It’s that time of year again. For the next two weeks, tennis will captivate the nation as 256 players battle for Wimbledon singles glory. Thousand of fans will descend upon 19 perfectly-trimmed courts, helping themselves to more than 140,000 punnets of ripened strawberries and 7,000 litres of fresh cream in the process.
We’ll be hoping Andy Murray can defeat the seemingly unstoppable Novak Djokovic this time round, that’s if he can get past the likes of Roger Federer and Stan Wawrinka first. In the female competition, Garbine Muguruza and Agnieszka Radwanska are posing a real threat to the once dominant Serena Williams, but we’ll be keeping our fingers crossed for Heather Watson, Johanna Konta and the rest of the British contingent.
It’s the event all tennis fans look forward to each summer, but it’s not the full story. British tennis enthusiasts play all year round, both indoor and outdoor and on a range of different surfaces. It’s fun, a great way to stay in shape and is accessible across a range of fitness levels and abilities. So, if you fancy following in the footsteps of Wimbledon’s tennis stars, here are some of the ways you can get involved:
Find tennis facilities in your local area
Before you can even consider swinging your racket, you’ll have to find nearby facilities to play. The Lawn Tennis Association (LTA) is a great place to start for any information on playing tennis. The LTA’s mission is to get more people playing tennis in Great Britain and to promote and safeguard the integrity of the sport. Use the LTA’s find a venue feature to discover tennis courts and facilities close to you.
There are also plenty of opportunities to get involved in organising and officiating at tennis competitions. There are many different roles in officiating, including tennis umpires and tennis referees, as well as the courses available to get you started.
Take the plunge in US college sport
College sport scholarships in the USA provide a unique opportunity to play tennis at an elite level while earning an internationally recognised university degree. They also grant access to some of the best playing facilities on the planet and some of the world’s most experienced coaches. Collegiate sport is big business across the pond, involving huge fanbases, massive corporate sponsorship and national television coverage.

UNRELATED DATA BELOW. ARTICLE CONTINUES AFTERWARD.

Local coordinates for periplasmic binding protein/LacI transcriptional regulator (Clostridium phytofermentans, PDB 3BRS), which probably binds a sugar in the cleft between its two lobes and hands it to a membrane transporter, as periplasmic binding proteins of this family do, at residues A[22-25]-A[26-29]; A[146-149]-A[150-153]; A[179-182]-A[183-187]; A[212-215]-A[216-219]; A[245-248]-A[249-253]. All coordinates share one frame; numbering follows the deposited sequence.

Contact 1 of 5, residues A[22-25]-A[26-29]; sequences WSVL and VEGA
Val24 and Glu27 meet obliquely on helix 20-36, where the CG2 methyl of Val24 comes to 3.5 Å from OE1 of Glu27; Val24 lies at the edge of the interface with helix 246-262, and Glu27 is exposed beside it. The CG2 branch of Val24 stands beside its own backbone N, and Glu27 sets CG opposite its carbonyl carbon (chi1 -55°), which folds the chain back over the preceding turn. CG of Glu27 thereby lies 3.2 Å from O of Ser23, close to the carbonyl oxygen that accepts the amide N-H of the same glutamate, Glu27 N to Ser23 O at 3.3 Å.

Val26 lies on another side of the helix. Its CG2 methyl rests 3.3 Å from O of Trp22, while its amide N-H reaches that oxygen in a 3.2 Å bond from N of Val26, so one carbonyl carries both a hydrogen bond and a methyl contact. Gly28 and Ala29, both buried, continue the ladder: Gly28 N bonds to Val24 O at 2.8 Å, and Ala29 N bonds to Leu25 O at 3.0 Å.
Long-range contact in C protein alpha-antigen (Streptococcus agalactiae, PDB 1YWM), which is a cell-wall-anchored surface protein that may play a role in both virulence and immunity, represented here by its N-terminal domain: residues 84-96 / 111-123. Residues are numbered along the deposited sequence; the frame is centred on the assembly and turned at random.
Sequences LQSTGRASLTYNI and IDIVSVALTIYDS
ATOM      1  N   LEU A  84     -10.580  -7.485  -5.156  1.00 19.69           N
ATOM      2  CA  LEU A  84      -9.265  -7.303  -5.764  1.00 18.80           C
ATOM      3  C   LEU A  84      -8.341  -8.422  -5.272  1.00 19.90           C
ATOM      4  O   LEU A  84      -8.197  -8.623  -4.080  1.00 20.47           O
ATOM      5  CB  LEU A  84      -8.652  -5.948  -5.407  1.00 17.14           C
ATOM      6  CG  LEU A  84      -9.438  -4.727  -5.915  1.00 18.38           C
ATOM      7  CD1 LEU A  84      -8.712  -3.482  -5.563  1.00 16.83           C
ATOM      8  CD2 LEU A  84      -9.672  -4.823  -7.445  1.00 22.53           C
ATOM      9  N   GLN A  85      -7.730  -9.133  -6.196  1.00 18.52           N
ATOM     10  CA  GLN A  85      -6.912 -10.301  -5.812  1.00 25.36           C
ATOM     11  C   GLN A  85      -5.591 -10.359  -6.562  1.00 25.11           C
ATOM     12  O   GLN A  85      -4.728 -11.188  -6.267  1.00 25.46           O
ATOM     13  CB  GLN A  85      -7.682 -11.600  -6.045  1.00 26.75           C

John Isner, 18th seed in the Men’s Singles at Wimbledon and the current American number one, started off in US college sport. Isner is perhaps best known for his record breaking duel with Nicolas Mahut which, at a grand total of 11 hours and 5 minutes of play, became the longest professional tennis match in history. Before breaking records at Wimbledon, Isner set the school record for singles and doubles during his time at the University of Georgia.
Improve your stamina with cardio tennis
If competitive is just not in your nature, why not try out cardio tennis – a fun, sociable, high-energy fitness class that aims to improve both fitness and mental health. Cardio Tennis combines the best features of tennis with cardiovascular exercise, delivering a calorie-burning aerobic workout. Supported by qualified instructors and music, it’s all about building camaraderie and bringing a smile to your face.
A typical 60 minute session is broken into four sections. First, a warm up including dynamic stretching and drills to get your body and mind warmed up before the workout begins. Then, an aerobic section focuses on a range of shots including forehands, backhands, volleys and serves, all combined with fitness activities. Next is the tennis section which involves a variety of team games, before finally finishing with a cool down period of recovery and stretches.
Try out tennis adaptations for a range of disabilities
For the first time in Wimbledon history, 2016 will see a wheelchair singles tournament – adding to the wheelchair doubles which has been held each year since 2005. Wheelchair tennis is played on a regular tennis court without modifications to rackets or balls, meaning it is easy to integrate with the non-disabled game.
Beyond wheelchair tennis, there are an impressive range of adaptations available to those with visual impairments, hearing impairments and learning disabilities. Aside from boosting fitness and coordination, these variations of tennis can help to build social skills, self-esteem and independence.
To get involved with any of these adaptations, the Tennis Foundation cater for wheelchair tennis and offer subsidised camps for learning disability, deaf, and visually-impaired tennis.